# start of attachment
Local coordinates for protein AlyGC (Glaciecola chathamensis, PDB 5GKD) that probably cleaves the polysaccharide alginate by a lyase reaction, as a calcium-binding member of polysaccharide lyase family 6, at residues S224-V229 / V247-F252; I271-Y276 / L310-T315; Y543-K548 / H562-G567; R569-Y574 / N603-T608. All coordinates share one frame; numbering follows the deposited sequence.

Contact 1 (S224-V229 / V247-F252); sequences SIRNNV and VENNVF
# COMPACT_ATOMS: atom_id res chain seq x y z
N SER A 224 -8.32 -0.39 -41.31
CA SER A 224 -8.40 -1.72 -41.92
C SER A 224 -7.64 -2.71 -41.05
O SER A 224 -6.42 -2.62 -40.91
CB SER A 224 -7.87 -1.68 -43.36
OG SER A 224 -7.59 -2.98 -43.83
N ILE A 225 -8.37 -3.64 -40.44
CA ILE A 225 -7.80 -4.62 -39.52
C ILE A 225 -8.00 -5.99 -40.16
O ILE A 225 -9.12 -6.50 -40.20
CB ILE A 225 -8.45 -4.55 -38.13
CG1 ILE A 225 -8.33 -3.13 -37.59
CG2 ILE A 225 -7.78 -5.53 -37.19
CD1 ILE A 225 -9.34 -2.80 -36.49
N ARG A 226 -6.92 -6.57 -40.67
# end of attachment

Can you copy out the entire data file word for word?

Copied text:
Local coordinates for protein AlyGC (Glaciecola chathamensis, PDB 5GKD) that probably cleaves the polysaccharide alginate by a lyase reaction, as a calcium-binding member of polysaccharide lyase family 6, at residues S224-V229 / V247-F252; I271-Y276 / L310-T315; Y543-K548 / H562-G567; R569-Y574 / N603-T608. All coordinates share one frame; numbering follows the deposited sequence.

Contact 1 (S224-V229 / V247-F252); sequences SIRNNV and VENNVF
# COMPACT_ATOMS: atom_id res chain seq x y z
N SER A 224 -8.32 -0.39 -41.31
CA SER A 224 -8.40 -1.72 -41.92
C SER A 224 -7.64 -2.71 -41.05
O SER A 224 -6.42 -2.62 -40.91
CB SER A 224 -7.87 -1.68 -43.36
OG SER A 224 -7.59 -2.98 -43.83
N ILE A 225 -8.37 -3.64 -40.44
CA ILE A 225 -7.80 -4.62 -39.52
C ILE A 225 -8.00 -5.99 -40.16
O ILE A 225 -9.12 -6.50 -40.20
CB ILE A 225 -8.45 -4.55 -38.13
CG1 ILE A 225 -8.33 -3.13 -37.59
CG2 ILE A 225 -7.78 -5.53 -37.19
CD1 ILE A 225 -9.34 -2.80 -36.49
N ARG A 226 -6.92 -6.57 -40.67